As a script, Digging for Fire was propelled by argument and by the need for emotional accuracy; it was explosive by nature and held together with great control by Lynne’s direction. The steady pulse of the production made the push for truth more unbearable rather than less, while careful choreography kept the tensions between the characters taut. For Lynne it was all about making slow configurations.
Sadly, I was only so-so in my last Rough Magic role, when I played Aunt Dan in Aunt Dan and Lemon
A concern with form also characterises the writings of Arthur Riordan; form that is, in Improbable Frequency, maddened into maze and rhyme. Lynne understood the tension between complication and transgression that marks Irish modernism or the Irish baroque. It was, for her, a question of wit. With writers, as with actors, she obliged them to be their unruly selves, requiring in each case that they also make simple and elegant narrative shapes.
Pace and shape
There is much to be said about Rough Magic’s place in Irish theatre, its role in some national or international conversation, of which these plays may be considered a part. But it is Lynne’s talent for pace and shape that is, for me, the mark of the company for over 30 years, her ability to hold and resolve conflict within the circumference of the stage.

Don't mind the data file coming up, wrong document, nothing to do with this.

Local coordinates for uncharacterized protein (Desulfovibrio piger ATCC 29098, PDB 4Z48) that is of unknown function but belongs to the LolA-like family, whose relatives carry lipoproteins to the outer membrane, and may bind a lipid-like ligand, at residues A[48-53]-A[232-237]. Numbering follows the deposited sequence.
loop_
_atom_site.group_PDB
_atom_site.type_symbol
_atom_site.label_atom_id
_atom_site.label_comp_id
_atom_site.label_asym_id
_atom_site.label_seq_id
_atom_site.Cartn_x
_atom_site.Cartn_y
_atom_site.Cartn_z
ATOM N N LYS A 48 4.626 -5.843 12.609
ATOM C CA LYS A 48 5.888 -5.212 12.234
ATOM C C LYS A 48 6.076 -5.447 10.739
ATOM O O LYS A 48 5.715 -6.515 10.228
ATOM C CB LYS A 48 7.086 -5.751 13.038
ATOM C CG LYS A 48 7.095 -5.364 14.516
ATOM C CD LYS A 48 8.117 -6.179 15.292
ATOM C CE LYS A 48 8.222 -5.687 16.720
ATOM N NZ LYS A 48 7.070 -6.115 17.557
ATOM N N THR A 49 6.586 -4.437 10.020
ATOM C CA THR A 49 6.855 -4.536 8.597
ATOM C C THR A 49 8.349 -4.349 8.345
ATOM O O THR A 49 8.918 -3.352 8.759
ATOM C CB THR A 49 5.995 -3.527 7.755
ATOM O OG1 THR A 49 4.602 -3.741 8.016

Sadly, I was only so-so in my last Rough Magic role, when I played Aunt Dan in Aunt Dan and Lemon by Wallace Shawn. “Be more . . . fabulous,” Lynne said, and dressed me in white. I have never been fabulous in white but, more to the point, I could not enter the moral system of the play in which the character manages and manipulates someone more naive. I was always bad at that kind of thing, seeing myself, possibly inaccurately, as more naive than not. Perhaps this is why I was happy, in my first year in college, to be cast by both Pauline and Lynne as the girlfriend of a guy they knew called Martin. This was a leap of the imagination which I did not quite see at the time but which would, as it turned out, last the rest of my life. Who knew? Lynne did. She could see it working. So much depends on getting the casting right.
This is the foreword to Rough Magic Theatre Company: New Irish Plays and Adaptations, 2010-2018 (Methuen Drama)